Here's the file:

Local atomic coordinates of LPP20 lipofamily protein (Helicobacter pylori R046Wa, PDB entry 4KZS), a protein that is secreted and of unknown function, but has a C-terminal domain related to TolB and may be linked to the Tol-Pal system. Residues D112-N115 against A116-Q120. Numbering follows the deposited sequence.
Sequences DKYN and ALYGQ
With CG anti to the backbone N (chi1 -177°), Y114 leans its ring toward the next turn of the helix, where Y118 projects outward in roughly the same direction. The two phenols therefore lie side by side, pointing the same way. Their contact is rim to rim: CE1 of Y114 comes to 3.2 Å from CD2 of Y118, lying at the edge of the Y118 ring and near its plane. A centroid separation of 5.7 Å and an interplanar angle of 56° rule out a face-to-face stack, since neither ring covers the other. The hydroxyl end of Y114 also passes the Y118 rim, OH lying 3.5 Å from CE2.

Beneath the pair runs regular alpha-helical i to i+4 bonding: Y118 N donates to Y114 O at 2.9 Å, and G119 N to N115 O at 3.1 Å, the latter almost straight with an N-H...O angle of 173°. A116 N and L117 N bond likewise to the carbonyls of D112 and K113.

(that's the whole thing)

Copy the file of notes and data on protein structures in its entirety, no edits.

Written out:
Local atomic coordinates of LPP20 lipofamily protein (Helicobacter pylori R046Wa, PDB entry 4KZS), a protein that is secreted and of unknown function, but has a C-terminal domain related to TolB and may be linked to the Tol-Pal system. Residues D112-N115 against A116-Q120. Numbering follows the deposited sequence.
Sequences DKYN and ALYGQ
With CG anti to the backbone N (chi1 -177°), Y114 leans its ring toward the next turn of the helix, where Y118 projects outward in roughly the same direction. The two phenols therefore lie side by side, pointing the same way. Their contact is rim to rim: CE1 of Y114 comes to 3.2 Å from CD2 of Y118, lying at the edge of the Y118 ring and near its plane. A centroid separation of 5.7 Å and an interplanar angle of 56° rule out a face-to-face stack, since neither ring covers the other. The hydroxyl end of Y114 also passes the Y118 rim, OH lying 3.5 Å from CE2.

Beneath the pair runs regular alpha-helical i to i+4 bonding: Y118 N donates to Y114 O at 2.9 Å, and G119 N to N115 O at 3.1 Å, the latter almost straight with an N-H...O angle of 173°. A116 N and L117 N bond likewise to the carbonyls of D112 and K113.